Have you ever stumbled across a YouTube makeup video? You know the kind: pretty girls with their DSLR cameras, perfect winged eyeliner and white bedroom walls?
The top beauty gurus have millions of subscribers, who tune in 2-3 times a week to watch them host a tutorial, review a product, or give an update on their life. This up-close-and-personal style builds super fans, the kind of loyalty any musical artist would love to have. After doing a ton of research (*cough,* watching YouTube videos), I’ve managed to boil down the elements of a makeup v-logger, and found a lot of similarities to musicians on social media (not only video). Here’s how YouTube beauty gurus are successful, and what musicians can learn from them.
Beauty gurus find a niche in an overcrowded market.
If she hasn’t been around for years, it’s not enough for her mission statement to be “I’ll show you how to create looks I like.” Unspecific raison-d’être’s don’t cut through all the noise. Instead, these girls focus in on what makes them unique and stand out, such as being the voice for an underserved segment of the beauty-loving population (for example, it’s harder for a girl with darker skin to find the right foundation than her caucasian counterparts), or having a different style of presentation.
As musicians, we need to get really specific about what makes us special, and why fans should come out and see us play (and maybe even buy our music!) as opposed to the all the other forms of entertainment out there. Once you can define your sound and have an elevator pitch, you’ve got this!
Beauty gurus invest in the right equipment.
In 2005, it was probably okay to film a tutorial on a webcam in a darkly-lit room. Twelve years later, the game has been stepped up and everyone who wants their videos to be watched has an expensive camera, and lighting set-up, and edits their clips in post production.
Same goes for artists. That $50 songwriting demo aimed at the majors in Nashville won’t get very far. Neither will a band without a custom website domain. Yes, it costs money; but so do your instruments and their maintenance!
Beauty gurus provide value to first time fans.
YouTube is the second biggest search engine in the world. Chances are, when you watch a makeup tutorial, the first two words in the search bar above are “how” and “to’” These beauty gurus are constantly reeling in new fans by giving away useful tips. Artists do the same thing, with a gift in exchange for an email address. Giving away presents (may they be songs or information) helps build relationships.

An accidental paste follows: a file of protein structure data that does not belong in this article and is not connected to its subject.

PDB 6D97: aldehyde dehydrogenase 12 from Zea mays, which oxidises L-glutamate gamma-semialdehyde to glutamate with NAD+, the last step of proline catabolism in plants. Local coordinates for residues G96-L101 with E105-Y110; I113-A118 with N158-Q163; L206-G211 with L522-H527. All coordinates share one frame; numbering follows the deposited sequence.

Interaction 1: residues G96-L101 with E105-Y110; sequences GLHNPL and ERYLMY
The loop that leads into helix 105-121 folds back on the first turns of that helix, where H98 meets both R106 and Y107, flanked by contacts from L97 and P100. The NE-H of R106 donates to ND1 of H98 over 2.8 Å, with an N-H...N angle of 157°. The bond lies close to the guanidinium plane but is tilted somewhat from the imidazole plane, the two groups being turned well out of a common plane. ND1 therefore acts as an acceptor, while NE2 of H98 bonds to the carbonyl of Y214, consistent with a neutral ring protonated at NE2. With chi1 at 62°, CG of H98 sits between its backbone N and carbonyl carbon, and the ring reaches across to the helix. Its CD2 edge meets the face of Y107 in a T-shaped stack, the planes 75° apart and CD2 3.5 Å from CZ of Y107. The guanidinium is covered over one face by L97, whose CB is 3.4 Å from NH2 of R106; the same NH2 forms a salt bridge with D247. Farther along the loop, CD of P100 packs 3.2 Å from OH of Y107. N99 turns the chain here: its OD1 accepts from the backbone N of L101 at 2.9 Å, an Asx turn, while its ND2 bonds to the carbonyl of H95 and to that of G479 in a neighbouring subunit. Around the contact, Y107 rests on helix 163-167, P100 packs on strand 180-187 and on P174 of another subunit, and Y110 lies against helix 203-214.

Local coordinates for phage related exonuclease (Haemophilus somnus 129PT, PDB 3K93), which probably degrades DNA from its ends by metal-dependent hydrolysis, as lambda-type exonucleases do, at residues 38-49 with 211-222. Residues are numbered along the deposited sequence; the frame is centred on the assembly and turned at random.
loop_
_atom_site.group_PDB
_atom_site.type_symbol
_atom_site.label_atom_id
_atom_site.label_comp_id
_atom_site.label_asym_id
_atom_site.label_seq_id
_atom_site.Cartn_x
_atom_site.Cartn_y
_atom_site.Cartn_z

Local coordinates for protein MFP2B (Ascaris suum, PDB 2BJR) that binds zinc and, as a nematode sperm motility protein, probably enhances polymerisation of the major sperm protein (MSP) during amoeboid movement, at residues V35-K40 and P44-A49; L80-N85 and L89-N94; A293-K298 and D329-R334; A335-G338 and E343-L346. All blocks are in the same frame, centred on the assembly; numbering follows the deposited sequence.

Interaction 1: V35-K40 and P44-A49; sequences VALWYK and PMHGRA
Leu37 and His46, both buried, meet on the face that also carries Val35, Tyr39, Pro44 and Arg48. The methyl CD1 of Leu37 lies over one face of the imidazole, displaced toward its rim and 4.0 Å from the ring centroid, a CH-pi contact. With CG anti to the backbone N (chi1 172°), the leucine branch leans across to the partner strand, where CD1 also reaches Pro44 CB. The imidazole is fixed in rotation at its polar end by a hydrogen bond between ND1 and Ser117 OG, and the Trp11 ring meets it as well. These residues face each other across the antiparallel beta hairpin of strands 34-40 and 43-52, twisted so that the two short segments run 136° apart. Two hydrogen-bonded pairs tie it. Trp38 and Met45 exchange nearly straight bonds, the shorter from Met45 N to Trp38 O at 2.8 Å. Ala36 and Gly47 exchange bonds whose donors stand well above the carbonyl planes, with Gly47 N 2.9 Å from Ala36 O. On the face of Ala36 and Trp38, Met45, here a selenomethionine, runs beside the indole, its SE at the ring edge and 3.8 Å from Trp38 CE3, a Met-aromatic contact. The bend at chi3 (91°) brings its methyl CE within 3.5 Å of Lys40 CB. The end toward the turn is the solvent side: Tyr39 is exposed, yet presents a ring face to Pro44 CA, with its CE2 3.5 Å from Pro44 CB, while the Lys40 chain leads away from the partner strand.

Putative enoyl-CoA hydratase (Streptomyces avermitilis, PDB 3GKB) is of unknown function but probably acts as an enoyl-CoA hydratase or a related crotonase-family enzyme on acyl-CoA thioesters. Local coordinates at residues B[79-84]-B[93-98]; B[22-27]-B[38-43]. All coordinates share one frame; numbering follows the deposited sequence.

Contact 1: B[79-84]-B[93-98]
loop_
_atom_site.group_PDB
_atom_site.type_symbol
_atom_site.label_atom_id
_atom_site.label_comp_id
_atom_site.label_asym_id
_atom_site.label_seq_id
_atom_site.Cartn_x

Beauty gurus upload consistently, giving fans a reason to subscribe.
The top YouTubers will upload videos about 2-3 times a week. Musicians should be posting on social media at least that often, to give fans a reason to follow/like them on those accounts.
Beauty gurus are humble and super girl-next-door.
They say “hi!” and giggle in every video. They are very humble when receiving compliments in the comments section below. This kind of BFF attitude makes subscribers feel like they are part of the journey, and are more willing to support their “friend” financially.
Independent artists in the modern music business know they can’t stay silent for two years, and then only come online to sell their album once it’s released. Crowdfunding campaigns streamline this into having fans literally pay for the project’s creation. Communication is essential during the journey.
Beauty gurus go out and seek endorsements.
Because very few of these girls make their own products, they work closely with brands they love. It’s not selling out, it’s getting paid. In 2017, it’s good to realize that albums aren’t selling like they used to, but there are a lot of companies of all sizes willing to endorse unsigned musicians. Look into creating an EPK for brands.
Beauty gurus treat their passion like a business.
It’s not all fun and fluff. Beneath their sweet, friendly personas, beauty v-loggers are a serious business, making money from company endorsements, sponsored reviews, affiliate links, YouTube ad revenue, and sometimes even Patreon. They have built a brand for themselves from the ground up, and are pretty successful at it, too.
I think there is a lot that anyone on trying to build a brand for themselves on social media can learn from these girls. Hope you were inspired, and please leave a nice comment below!